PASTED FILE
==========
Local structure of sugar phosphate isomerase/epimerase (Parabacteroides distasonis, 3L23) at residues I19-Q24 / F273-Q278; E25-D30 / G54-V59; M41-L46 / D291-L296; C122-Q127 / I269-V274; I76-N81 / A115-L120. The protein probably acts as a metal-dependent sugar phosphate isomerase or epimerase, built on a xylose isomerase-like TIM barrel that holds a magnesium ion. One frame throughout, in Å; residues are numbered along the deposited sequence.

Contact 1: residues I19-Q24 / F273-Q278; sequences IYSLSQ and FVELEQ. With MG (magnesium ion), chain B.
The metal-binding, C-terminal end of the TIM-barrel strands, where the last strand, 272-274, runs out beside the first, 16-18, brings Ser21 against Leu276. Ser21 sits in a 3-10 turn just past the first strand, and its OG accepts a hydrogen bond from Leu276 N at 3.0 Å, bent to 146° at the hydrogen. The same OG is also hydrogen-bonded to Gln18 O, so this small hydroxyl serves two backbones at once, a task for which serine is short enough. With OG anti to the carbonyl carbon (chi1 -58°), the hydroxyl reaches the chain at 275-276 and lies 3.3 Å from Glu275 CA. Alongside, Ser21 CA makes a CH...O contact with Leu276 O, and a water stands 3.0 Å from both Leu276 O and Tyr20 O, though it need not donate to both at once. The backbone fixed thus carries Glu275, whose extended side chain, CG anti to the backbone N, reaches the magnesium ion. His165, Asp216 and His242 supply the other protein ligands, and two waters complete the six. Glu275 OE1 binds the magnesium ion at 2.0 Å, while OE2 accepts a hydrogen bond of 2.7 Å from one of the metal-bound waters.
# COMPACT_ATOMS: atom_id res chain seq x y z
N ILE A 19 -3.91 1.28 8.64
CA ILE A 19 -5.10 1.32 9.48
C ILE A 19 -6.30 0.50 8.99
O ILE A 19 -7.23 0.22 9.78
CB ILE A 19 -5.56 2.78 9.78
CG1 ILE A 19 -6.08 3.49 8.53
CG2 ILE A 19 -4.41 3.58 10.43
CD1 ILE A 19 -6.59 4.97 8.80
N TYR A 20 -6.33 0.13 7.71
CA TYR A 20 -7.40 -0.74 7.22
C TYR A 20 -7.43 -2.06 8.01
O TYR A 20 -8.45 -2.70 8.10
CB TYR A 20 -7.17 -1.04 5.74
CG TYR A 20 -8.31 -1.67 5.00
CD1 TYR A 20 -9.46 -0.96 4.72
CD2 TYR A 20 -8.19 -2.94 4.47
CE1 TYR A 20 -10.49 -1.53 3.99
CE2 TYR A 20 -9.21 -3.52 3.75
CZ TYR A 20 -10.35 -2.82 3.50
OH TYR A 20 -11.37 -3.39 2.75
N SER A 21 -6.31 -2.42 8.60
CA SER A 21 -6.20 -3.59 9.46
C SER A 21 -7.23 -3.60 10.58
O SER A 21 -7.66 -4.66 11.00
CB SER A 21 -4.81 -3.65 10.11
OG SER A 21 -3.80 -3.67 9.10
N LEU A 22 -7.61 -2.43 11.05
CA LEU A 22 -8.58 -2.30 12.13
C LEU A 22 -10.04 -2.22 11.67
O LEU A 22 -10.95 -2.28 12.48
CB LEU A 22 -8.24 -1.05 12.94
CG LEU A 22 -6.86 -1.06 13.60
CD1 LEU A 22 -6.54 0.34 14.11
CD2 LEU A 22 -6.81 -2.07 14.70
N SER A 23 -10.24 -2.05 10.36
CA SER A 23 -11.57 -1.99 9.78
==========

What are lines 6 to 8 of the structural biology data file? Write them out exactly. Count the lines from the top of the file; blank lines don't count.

CA ILE A 19 -5.10 1.32 9.48
C ILE A 19 -6.30 0.50 8.99
O ILE A 19 -7.23 0.22 9.78